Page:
1. the assessment of goodness-of-fit for the parametric models used to analyze data from clinical trials (when there is missing data),

  2. the performance of double-robust procedures in comparison to more commonly used procedures,

  3. the impact of missingness in auxiliary variables on the various current methods, and ways of reducing the associated bias,

  4. methods of sensitivity analysis in clinical trials, particularly for nonmonotone patterns in longitudinal data,

  5. methods for assessing and limiting the impact of informative censoring for time-to-event outcomes, and

  6. how to develop effective decision rules based on the input from sensitivity analyses.

We have collected the highest priority of these calls for additional research in a final recommendation, adding to that a call for the development of the associated software tools.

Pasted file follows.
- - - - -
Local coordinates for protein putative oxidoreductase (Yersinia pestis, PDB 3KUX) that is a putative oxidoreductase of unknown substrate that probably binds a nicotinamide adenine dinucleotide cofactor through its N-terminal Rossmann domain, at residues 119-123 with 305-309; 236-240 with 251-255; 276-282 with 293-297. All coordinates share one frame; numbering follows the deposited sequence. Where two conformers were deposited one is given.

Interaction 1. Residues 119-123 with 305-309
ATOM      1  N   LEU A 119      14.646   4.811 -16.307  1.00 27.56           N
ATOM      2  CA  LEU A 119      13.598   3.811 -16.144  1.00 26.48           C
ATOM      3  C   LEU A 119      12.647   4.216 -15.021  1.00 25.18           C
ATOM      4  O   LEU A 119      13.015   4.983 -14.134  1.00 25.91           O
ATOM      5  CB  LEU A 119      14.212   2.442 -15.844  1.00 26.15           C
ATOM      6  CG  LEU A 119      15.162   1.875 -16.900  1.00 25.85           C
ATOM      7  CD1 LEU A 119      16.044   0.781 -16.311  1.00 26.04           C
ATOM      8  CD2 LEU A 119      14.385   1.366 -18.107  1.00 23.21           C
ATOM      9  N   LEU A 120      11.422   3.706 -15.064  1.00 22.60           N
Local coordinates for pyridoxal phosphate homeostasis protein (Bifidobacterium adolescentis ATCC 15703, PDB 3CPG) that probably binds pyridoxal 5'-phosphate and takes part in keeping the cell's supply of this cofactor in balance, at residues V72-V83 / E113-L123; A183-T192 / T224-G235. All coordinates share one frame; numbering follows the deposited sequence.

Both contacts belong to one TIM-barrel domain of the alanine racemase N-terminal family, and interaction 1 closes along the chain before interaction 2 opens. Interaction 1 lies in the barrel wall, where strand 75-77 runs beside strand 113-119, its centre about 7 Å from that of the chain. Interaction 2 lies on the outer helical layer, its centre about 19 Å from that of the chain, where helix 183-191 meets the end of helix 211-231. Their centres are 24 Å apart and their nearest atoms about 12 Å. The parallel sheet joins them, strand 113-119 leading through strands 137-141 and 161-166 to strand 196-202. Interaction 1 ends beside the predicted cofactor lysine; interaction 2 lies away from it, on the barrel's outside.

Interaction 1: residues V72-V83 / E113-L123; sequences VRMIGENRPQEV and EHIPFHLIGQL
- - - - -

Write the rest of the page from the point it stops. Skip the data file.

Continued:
Recommendation 18: The treatment of missing data in clinical trials, being a crucial issue, should have a higher priority for sponsors of statistical research, such as the National Institutes of Health and the National Science Foundation. There remain several important areas where progress is particularly needed, namely: (1) methods for sensitivity analysis and principled decision making based on the results from sensitivity analyses, (2) analysis of data where the missingness pattern is non-monotone, (3) sample size calculations in the presence of missing data, and (4) design of clinical trials, in particular plans for follow-up after treatment discontinuation (degree of sampling, how many attempts are made, etc.), and (5) doable robust methods, to more clearly understand their strengths and vulnerabilities in practical settings. The development of software that supports coherent missing data analyses is also a high priority.



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